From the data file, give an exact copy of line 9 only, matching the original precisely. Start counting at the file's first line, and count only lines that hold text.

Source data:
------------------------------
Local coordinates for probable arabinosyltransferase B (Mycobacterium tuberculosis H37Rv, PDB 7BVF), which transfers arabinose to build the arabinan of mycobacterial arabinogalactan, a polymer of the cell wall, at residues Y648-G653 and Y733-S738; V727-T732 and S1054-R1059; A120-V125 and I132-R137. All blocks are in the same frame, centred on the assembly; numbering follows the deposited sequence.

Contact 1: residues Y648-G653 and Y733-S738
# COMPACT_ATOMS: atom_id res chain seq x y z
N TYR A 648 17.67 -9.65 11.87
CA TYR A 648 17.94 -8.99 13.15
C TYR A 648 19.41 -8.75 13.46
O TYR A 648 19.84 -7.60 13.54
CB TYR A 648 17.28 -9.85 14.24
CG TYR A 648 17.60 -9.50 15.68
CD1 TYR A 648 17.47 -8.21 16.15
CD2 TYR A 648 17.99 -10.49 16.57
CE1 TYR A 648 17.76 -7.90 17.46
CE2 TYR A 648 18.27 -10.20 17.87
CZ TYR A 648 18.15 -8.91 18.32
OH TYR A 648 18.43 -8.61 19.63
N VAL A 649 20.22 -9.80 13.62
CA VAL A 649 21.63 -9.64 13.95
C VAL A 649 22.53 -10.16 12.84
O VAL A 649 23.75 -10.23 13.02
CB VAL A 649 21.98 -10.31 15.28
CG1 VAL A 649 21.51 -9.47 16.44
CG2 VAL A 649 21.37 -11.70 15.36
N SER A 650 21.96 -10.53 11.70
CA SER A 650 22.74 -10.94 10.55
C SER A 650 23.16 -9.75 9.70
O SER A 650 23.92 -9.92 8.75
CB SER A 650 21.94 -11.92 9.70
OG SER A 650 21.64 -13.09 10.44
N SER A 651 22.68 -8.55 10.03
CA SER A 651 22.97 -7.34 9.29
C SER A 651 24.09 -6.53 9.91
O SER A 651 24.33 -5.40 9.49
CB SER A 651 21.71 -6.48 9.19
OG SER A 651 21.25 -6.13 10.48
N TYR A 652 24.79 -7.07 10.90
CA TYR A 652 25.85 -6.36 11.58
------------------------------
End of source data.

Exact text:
CG TYR A 648 17.60 -9.50 15.68